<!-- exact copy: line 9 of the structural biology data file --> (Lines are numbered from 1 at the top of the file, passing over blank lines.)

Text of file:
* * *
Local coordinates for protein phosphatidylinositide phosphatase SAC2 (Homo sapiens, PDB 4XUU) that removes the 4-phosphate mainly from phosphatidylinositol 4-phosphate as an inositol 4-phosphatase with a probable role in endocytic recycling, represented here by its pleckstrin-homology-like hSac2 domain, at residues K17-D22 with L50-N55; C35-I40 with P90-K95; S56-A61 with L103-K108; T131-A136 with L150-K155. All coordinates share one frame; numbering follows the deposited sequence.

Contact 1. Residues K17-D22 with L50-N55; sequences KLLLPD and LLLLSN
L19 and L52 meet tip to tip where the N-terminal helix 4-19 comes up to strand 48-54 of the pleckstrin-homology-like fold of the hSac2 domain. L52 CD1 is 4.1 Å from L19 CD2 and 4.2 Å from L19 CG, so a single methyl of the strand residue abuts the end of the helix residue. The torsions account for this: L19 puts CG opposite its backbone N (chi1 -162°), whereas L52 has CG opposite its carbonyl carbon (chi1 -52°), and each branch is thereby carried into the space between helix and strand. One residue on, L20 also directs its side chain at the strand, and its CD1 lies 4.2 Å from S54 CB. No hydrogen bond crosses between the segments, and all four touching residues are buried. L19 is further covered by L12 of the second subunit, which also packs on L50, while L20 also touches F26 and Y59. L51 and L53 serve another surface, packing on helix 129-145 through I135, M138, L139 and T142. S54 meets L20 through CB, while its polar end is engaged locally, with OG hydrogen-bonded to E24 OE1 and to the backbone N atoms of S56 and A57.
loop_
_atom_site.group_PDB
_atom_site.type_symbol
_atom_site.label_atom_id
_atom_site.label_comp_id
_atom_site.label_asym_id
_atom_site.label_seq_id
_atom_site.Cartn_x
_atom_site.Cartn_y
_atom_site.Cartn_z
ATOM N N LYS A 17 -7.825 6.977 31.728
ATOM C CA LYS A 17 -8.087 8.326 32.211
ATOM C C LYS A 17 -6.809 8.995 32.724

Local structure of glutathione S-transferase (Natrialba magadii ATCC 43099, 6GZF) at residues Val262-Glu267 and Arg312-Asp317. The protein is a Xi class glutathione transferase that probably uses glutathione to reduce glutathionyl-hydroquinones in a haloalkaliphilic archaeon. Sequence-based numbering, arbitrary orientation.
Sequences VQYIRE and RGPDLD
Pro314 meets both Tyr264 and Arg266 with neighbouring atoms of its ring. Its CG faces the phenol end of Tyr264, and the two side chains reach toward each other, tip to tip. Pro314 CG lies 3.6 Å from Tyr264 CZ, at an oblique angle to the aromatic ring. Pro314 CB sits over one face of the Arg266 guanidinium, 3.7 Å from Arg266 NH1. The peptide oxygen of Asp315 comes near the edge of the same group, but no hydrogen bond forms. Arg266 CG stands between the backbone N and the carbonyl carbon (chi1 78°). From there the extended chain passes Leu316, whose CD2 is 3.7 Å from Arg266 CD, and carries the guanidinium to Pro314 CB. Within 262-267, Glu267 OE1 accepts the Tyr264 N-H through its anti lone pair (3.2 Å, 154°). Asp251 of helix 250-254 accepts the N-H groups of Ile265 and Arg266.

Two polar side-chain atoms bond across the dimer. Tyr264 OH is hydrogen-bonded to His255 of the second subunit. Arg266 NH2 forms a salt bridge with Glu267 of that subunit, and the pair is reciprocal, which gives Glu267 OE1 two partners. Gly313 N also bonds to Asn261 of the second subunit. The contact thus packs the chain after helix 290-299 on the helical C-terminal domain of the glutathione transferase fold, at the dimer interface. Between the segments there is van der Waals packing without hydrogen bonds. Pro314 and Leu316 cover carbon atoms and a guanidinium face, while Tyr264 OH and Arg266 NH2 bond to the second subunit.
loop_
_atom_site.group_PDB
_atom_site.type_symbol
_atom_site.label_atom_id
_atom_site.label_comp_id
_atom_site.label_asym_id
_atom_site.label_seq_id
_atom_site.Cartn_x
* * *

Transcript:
_atom_site.label_asym_id